The Precision Approach Path Indicator (PAPI) was chosen as the U.S. Standard for Federal funding purposes primarily because it is the system that has been adopted by the International Civil Aviation Organization (ICAO) as the standard international system for use by fixed-wing aircraft. It is the policy of the Federal Aviation Administration (FAA), consistent with U.S. obligations under the Convention on International Civil Aviation, to implement ICAO standards on international airports whenever practicable. To select a system other than the PAPI for use at noninternational airports would not be consistent with the desired goal of standardization.

As to cost, the PLASI and PAPI are very comparable. Also, the PAPI is currently being made by at least six U.S. companies which ensures a high degree of competitiveness and the lowest possible cost.

LIFE CYCLE COSTS

SENATOR HATFIELD: OMB Circular A-102 requires that all Federal bidding specifications are to take into consideration the factor of "life cycle cost." Why does FAA not implement this requirement in the evaluation and approval of bids for Airport Improvement Program funded airport projects and acquisitions ?

ANSWER: OMB Circular A-102 allows Federal grant recipients to specify life cycle costs in their bidding documents as a factor in determining low bid. However, there is no requirement to do so. FAA has issued guidelines to field offices on the use of life cycle cost in contracting under the Airport Improvement Program. These guidelines also are made available to airport sponsors. A major problem to date in the use of life cycle cost procedures for AIP projects has been the lack of verifiable data on manufacturer's or contractor's claims of future costs. Since the contract award would be based in larger part on these costs, they must be fully documented and proveable. So far, this has been a major stumbling block in the use of this procurement tool.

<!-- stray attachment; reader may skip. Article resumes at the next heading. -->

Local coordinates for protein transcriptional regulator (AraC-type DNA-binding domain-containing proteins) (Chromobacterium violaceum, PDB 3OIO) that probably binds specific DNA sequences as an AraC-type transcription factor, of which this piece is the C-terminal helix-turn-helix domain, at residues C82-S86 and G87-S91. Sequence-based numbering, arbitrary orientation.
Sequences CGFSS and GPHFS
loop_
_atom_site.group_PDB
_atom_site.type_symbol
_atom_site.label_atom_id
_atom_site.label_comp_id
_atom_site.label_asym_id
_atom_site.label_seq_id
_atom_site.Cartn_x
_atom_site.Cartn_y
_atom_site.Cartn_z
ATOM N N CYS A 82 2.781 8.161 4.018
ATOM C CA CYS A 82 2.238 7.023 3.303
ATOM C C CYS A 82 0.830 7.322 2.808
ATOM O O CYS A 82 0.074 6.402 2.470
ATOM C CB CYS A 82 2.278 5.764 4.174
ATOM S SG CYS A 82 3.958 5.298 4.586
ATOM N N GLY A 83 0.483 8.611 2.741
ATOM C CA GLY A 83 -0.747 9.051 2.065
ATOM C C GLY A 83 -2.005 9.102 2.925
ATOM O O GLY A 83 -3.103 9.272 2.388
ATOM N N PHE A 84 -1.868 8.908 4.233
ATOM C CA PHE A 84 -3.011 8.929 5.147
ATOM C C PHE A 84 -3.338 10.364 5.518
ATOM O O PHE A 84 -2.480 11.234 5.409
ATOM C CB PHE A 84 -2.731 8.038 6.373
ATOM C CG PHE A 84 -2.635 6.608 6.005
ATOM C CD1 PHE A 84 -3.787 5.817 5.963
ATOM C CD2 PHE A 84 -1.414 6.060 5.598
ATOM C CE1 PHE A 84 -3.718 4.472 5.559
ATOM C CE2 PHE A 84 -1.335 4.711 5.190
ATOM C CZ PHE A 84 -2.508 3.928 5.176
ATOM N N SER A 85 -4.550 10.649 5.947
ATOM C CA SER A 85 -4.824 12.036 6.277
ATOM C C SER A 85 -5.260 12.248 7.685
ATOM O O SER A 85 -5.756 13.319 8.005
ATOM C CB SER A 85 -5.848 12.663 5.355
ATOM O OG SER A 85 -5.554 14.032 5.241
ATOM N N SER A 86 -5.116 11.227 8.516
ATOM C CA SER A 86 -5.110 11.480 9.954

PRECISION APPROACH LANDING AIDS

SENATOR HATFIELD: When does FAA intend to issue its policy regarding the eligibility of airports for either instrument landing systems (ILS) or microwave landing systems (MS)? What will happen to those airports which were previously designated for an ILS? Will those airports be placed in the MLS list and what priority will they be assigned? Has FAA developed a listing of airports that either received ILS's or were to receive ILS's and those airports which are to receive MIS's and their priority? If so, would you provide that information for the record and the projected date those airports will receive these landing systems?

ANSWER: FAA's policy regarding instrument landing systems (ILS), microwave landing systems (MLS) was approved by the Administrator on July 6, 1984 and by the Secretary on October 16, 1984. The policy is as follows:

1. Approve no new ILS establish projects except currently qualified locations that have no precision landing system on the airport or those locations that have both an immediate critical aeronautical need for a precision landing system and where it is economically beneficial to install an ILS. This includes new runways at major hub airports as well as critical training and runway repair requirements {i.e., closed runway is only instrumented runway on airports).

2. Approve upgrading partial system's localizer/outer marker to full ILS at those locations qualified and where such action would complete the only ILS on the airport.

3. Revise the priority of MLS installations in accordance with the networking concept and prioritization scheme cited in the MLS transition plan taking into account user needs.

4. Replace all remaining tube-type ILS components with solid-state components equipment except those locations that will receive an MS prior to 1990.

5. Maintain existing ILS service at international airports until at least 1995.

Airports which meet FAA's criteria will be provided an ILS or MLS in priority and in accordance with the agency's policy and MLS transition plan.